Testing the Xbox One X for frametime and framerate performance marks an exciting step for GamersNexus. This is the first time we’ve been able to benchmark console frame pacing, and we’re doing so by deploying new, in-house software for analysis of lossless gameplay captures. At a very top-level, we’re analyzing the pixels temporally, aiming to determine whether there’s a change between frames. We then do some checks to validate those numbers, then some additional computational work to compute framerates and frametimes. That’s the simplest, most condensed version of what we’re doing. Our Xbox One X tear-down set the stage for this.
Outside of this, additional testing includes K-type thermocouple measurements from behind the APU (rear-side of the PCB), with more measurements from a logging plugload meter. The end result is an amalgamation of three charts, combining to provide a somewhat full picture of the Xbox One X’s gaming performance. As an aside, note that we discovered an effective Tcase Max of ~85C on the silicon surface, at which point the console shuts down. We were unable to force a shutdown during typical gameplay, but could achieve a shutdown with intentional torture of the APU thermals.
The Xbox One X uses an AMD Jaguar APU, which combines 40 CUs (4 more than an RX 480/580) at 1172MHz (~168MHz slower than an RX 580 Gaming X). The CPU component is an 8C processor (no SMT), and is the same as on previous Xbox One devices, just with a higher frequency of 2.3GHz. As for memory, the device is using 12GB of GDDR5 memory, all shared between the CPU and GPU. The memory operates an actual memory speed of 1700MHz, with memory bandwidth at 326GB/s. For point of comparison, an RX 580 offers about 256GB/s bandwidth. The Xbox One X, by all accounts, is an impressive combination of hardware that functionally equates a mid-range gaming PC. The PSU is another indication of this, with a 245W supply, at least a few watts of which are provided to the aggressive cooling solution (using a ~112mm radial fan).
Microsoft has, rather surprisingly, made it easy to get into and maintain the Xbox One X. The refreshed console uses just two screws to secure the chassis – two opposing, plastic jackets for the inner frame – and then uses serial numbering to identify the order of parts removal. For a console, we think the Xbox One X’s modularity of design is brilliant and, even if it’s just for Microsoft’s internal RMA purposes, it makes things easier for the enthusiast audience to maintain. We pulled apart the new Xbox One X in our disassembly process, walking through the VRM, APU, cooling solution, and overall construction of the unit.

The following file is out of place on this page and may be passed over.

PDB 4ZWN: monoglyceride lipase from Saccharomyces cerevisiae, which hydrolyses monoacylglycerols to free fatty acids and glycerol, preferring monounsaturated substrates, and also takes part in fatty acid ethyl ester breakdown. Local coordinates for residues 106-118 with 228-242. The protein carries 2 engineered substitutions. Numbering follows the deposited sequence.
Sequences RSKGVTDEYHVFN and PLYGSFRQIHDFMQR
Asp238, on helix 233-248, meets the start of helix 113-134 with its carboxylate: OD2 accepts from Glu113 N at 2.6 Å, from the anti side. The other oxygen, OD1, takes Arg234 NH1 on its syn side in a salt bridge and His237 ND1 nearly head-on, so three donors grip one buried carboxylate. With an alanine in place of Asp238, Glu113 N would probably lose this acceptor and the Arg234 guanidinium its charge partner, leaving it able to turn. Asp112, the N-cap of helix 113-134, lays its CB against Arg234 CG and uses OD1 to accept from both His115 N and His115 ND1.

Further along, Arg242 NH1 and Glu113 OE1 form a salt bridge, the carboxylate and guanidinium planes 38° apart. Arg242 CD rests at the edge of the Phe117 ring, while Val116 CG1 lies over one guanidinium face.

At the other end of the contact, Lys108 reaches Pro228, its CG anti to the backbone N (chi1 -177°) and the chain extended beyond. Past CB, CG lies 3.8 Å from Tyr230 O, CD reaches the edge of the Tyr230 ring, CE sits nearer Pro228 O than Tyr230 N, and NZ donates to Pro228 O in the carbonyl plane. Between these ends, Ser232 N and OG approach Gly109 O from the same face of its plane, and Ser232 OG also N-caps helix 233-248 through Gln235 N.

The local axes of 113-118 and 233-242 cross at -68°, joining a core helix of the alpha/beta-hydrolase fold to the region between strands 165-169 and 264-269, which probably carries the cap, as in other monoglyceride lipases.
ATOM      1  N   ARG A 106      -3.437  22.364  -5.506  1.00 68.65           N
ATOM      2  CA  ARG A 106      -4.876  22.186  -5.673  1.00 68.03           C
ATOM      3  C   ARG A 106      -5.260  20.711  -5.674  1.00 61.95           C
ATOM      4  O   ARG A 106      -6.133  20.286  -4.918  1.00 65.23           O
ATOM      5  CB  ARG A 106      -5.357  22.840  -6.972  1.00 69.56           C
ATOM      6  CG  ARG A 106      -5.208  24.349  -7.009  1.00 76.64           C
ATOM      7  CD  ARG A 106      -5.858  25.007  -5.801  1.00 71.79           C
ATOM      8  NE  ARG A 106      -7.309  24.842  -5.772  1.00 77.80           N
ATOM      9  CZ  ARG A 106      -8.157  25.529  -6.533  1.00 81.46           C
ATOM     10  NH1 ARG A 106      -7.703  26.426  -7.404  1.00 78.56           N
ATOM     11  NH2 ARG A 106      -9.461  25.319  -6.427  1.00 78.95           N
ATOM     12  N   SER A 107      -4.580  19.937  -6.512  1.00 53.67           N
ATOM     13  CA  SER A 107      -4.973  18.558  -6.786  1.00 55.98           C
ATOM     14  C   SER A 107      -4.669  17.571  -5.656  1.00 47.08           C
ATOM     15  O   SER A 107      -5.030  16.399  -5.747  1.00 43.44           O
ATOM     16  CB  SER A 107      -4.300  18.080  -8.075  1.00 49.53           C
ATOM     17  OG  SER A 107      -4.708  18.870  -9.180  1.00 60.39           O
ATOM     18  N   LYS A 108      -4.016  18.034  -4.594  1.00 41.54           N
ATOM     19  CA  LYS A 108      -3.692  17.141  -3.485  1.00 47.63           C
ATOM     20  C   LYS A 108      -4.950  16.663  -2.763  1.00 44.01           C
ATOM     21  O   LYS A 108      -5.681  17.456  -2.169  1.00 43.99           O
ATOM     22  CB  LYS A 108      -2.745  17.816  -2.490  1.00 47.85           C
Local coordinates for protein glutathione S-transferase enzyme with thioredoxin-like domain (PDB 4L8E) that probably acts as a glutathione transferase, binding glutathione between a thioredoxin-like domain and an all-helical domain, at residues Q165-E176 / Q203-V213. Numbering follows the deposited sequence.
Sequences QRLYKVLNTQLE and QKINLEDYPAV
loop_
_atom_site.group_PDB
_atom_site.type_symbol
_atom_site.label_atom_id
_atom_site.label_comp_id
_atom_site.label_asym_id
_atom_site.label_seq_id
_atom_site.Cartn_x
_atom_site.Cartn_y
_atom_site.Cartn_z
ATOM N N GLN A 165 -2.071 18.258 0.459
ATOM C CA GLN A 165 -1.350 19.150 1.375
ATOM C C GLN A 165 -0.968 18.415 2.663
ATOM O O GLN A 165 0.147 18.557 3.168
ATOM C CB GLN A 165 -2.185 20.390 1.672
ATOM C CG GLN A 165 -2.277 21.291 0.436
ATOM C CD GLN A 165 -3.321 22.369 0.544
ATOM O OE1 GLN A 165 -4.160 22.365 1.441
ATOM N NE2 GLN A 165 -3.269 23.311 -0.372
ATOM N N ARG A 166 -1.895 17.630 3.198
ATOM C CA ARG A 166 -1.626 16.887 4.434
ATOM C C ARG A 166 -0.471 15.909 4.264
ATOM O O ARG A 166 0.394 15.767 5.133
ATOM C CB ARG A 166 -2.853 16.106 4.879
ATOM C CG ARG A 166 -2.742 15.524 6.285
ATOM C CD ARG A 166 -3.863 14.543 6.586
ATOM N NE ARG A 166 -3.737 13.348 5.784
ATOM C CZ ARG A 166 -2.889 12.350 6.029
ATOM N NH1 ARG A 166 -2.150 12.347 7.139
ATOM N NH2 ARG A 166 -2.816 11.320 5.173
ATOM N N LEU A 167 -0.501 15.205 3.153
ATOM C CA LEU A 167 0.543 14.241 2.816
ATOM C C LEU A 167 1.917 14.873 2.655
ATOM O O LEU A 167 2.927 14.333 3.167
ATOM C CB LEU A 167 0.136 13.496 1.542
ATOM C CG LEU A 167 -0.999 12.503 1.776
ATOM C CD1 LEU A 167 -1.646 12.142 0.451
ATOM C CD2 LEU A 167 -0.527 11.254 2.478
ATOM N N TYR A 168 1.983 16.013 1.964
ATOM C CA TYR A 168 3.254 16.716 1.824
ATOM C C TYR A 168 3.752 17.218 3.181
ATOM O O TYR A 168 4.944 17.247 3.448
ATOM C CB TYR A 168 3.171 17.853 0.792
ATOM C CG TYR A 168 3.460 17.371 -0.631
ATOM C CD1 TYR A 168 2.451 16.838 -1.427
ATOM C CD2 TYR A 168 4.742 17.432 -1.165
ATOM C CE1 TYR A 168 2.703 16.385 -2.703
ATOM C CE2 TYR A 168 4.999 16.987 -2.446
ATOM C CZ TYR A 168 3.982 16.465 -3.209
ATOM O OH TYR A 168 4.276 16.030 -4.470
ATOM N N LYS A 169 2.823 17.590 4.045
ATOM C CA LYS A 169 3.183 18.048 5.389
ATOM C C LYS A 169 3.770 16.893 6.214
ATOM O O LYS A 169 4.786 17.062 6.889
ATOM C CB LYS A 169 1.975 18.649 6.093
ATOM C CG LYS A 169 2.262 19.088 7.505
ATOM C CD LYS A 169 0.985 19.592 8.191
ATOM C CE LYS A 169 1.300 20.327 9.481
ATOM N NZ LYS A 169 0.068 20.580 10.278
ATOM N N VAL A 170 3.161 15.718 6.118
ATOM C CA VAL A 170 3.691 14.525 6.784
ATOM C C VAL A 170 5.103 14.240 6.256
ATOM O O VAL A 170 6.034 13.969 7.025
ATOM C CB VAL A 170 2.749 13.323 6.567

Before diving in, a note on the specs: The Xbox One X uses an AMD Jaguar APU, to which is affixed an AMD Polaris GPU with 40 CUs. This CU count is greater than the RX 580’s 36 CUs (and so yields 2560 SPs vs. 2304 SPs), but runs at a lower clock speed. Enter our errata from the video: The clock speed of the integrated Polaris GPU in the Xbox One X is purportedly 1172MHz (some early claims indicated 1720MHz, but that proved to be the memory speed); at 1172MHz, the integrated Polaris GPU is about 100MHz slower than the original reference Boost of the RX 480, or about 168MHz slower than some of the RX 580 partner models. Consider this a correction of those numbers – we ended up citing the 1700MHz figure in the video, but that is actually incorrect; the correct figure is 1172MHz core, 1700MHz memory (6800MHz effective). The memory operates a 326GB/s bandwidth on its 384-bit bus. As for the rest, 40 CUs means 160 TMUs, giving a texture fill-rate of 188GT/s.
Our hardware news round-up for the past week is live, detailing some behind-the-scenes / early information on our thermal and power testing for the i9-7900X, the Xbox One X hardware specs, Threadripper's release date, and plenty of other news. Additional coverage includes final word on Acer's 21X Predator, Samsung's 64-layer NAND finalization, Global Foundries' 7nm FinFET for 2018, and some extras.
We anticipate a slower news week for non-Intel/non-AMD entities this week, as Intel launched X299/SKY-X and AMD is making waves with Epyc. Given the command both these companies have over consumer news, it's likely that other vendors will hold further press releases until next week.
Find the show notes below, written by Eric Hamilton, along with the embedded video.
In the most recent update to the DFC Intelligence Forecast for the games industry, the metrics group notes that a $36 billion industry growth to $100 billion is expected by 2018. This is right in line with what we've been told previously, but new statistics suggest that thirty percent of the entire games industry will be owned by the mobile gaming space.
2013 saw the explosion of mobile gaming, bringing in $10 billion in total revenue from the industry's 1.17 billion gamers. The intelligence firm projects a $19 billion mobile growth -- a total of $29 billion -- by 2018, comprising 30% of total game software revenue. This expansion doesn't come without its growing pains, though:
Microsoft's (NASDAQ: MSFT) Xbox One launched on November 22, 2013 in 13 geographic locations. The company initially reported 1.2 million units shipped in 3Q13 with 5 million units in 1Q14, for a total of 6.2 million Xbox One units shipped to-date; these metrics are sales to retail channels and do not tell us how many have been put into consumers' hands. Microsoft previously noted in the end of January that 3 million units had been delivered to customers.
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